As noted recently by journalist Mark Miller in a New York Times article, discussed in a previous Alert, “one of the least understood implications of selecting [Medicare] Advantage when you enroll in Medicare: The decision is effectively irrevocable.” Every year people are free to enroll in an MA plan, but because of the limitations on rights to purchase a Medigap policy, most people are not able to pick up a Medigap policy after the 6 month period following enrollment in Part B.
For those who choose to enroll in an MA plan, while there are many plan options to choose from, choice is getting more complex, not less. A number of recent policy changes have made this more pronounced. Minimum requirements regarding standardization of benefits within a given plan in a given service area have been loosened. While MA plans can offer a wider array of supplemental benefits than they could before, they can now target such benefits to some – but not all – enrollees in the plan based on a person’s health condition, which creates more variables to navigate. Rules that dictate how plans can be marketed and sold have been watered down to the benefit of plans but to the detriment of consumers. In addition, the government has put its thumb on the scale in favor of MA plans, actively promoting MA enrollment over traditional Medicare.
Not all people who are in an MA plan enrolled by choice. The Kaiser Family Foundation notes that in 2019, 1 in 5 MA enrollees (20%) were in a group plan, which are largely sponsored by unions and employers that contract with an insurer to provide benefits to their Medicare-eligible retirees. For many retirees with such coverage, an MA plan is their only option if they wish to retain some type of retiree coverage.
“Choice” in Medicare Advantage – Access to Providers and Care
Choice is actively promoted when someone is searching for and selecting a plan, but, as Mr. Potter highlights in his op-ed, the concept of choice changes once someone is actually enrolled in a plan. At that point, much decision-making is taken away regarding who you see and what services you can get – instead of being patient-directed, it is the plan that makes the decisions.
One of the most important health care considerations for an individual is the ability to choose one’s doctor(s) and other health care providers. One of the hallmarks of traditional Medicare is free choice of provider – an individual can see any provider across the country that accepts Medicare. By design, however, MA plans generally contract with a limited network of providers to care for their enrollees (such as HMOs), and some charge more to see providers that don’t contract with the plan (such as PPOs). Access to specialists can be limited, and providers can be terminated from the network mid-year, with little to know recourse for their patients.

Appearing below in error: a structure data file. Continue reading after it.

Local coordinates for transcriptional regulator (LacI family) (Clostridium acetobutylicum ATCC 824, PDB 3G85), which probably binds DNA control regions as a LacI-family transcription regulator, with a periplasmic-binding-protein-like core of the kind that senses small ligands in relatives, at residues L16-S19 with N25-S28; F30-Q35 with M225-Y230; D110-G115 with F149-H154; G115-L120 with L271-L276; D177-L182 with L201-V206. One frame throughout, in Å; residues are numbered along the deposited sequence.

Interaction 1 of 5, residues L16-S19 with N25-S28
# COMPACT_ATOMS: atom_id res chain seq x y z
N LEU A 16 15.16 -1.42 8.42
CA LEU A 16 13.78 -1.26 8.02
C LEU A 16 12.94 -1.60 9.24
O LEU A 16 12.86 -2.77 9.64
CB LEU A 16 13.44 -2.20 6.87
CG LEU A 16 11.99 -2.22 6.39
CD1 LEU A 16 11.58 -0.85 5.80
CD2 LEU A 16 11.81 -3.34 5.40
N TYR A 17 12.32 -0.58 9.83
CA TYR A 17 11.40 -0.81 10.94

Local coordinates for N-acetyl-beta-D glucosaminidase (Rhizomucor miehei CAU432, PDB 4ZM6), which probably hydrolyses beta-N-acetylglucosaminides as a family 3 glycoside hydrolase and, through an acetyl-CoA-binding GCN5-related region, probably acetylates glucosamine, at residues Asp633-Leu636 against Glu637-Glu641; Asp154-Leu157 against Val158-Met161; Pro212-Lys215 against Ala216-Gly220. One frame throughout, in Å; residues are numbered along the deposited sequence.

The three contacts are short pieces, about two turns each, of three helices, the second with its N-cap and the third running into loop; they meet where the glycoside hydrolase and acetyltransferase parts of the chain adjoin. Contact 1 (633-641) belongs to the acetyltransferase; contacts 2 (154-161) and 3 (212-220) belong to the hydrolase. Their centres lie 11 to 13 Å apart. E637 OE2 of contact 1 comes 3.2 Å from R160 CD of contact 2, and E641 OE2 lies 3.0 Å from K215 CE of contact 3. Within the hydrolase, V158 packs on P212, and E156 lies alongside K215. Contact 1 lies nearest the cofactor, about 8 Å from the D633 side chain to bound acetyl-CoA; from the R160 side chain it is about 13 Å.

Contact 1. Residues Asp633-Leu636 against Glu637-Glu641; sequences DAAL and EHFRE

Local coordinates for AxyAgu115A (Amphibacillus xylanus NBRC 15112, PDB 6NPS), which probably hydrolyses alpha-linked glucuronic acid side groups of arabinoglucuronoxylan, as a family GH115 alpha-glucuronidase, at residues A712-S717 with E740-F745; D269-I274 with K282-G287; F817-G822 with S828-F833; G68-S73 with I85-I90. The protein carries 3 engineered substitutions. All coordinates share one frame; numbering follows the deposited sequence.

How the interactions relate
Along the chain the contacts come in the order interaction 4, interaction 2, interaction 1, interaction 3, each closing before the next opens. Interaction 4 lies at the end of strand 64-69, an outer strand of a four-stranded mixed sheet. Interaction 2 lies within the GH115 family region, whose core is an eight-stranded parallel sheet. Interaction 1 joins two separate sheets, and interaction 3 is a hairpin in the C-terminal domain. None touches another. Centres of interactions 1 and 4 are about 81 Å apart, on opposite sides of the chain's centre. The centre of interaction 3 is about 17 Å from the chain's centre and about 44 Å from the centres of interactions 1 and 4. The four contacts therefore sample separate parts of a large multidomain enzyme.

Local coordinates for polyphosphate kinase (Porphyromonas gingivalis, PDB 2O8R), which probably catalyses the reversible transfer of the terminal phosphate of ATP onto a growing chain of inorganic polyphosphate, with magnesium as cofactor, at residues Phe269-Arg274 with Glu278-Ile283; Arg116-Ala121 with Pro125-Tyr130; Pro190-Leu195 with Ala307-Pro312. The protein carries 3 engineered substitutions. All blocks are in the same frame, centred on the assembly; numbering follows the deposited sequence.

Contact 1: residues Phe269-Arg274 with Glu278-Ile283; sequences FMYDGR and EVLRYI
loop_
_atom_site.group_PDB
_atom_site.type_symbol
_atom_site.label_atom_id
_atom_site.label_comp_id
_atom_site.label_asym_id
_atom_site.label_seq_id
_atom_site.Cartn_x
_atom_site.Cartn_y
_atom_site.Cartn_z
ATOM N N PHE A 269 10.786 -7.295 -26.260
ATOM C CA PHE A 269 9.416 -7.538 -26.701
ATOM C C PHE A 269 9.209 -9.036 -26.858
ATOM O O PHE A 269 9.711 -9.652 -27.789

While MA plans tout their ability to “coordinate” or “manage” care, in practice, this often results in care just being denied. According to a Health and Humans Services (HHS) Office of Inspector General (OIG) report in 2018, government audits “highlight widespread and persistent [MA plan] performance problems related to denials of care and payment.” As discussed in a previous CMA Alert addressing the report’s findings, OIG stated that MA plans: “may have an incentive to deny preauthorization of services for beneficiaries, and payments to providers, in order to increase profits. High overturn rates when beneficiaries and providers appeal denials, and CMS audit findings about inappropriate denials, raise concerns that some beneficiaries and providers may not be getting services and payment that [MA plans] are required to provide.”
If policymakers truly want to provide Medicare beneficiaries with choice in accessing Medicare coverage, they will act to preserve and strengthen the traditional Medicare program, at the very least by leveling the playing field between traditional Medicare and private MA plans. The approach taken in H.R. 3, a historic bill that passed the House of Representatives in December 2019, would be important step in this direction. Among other things, H.R. 3 would take much of the savings resulting from bringing the cost of prescription drugs down and reinvest them in the Medicare program by expanding coverage to include dental, hearing and vision (to the benefit of all beneficiaries), improving low-income protections, and making an important expansion of federal rights to purchase a Medigap policy. Without such reforms, the concept of “choice” in Medicare will continue to become more of a myth.
March 5, 2020 – D. Lipschutz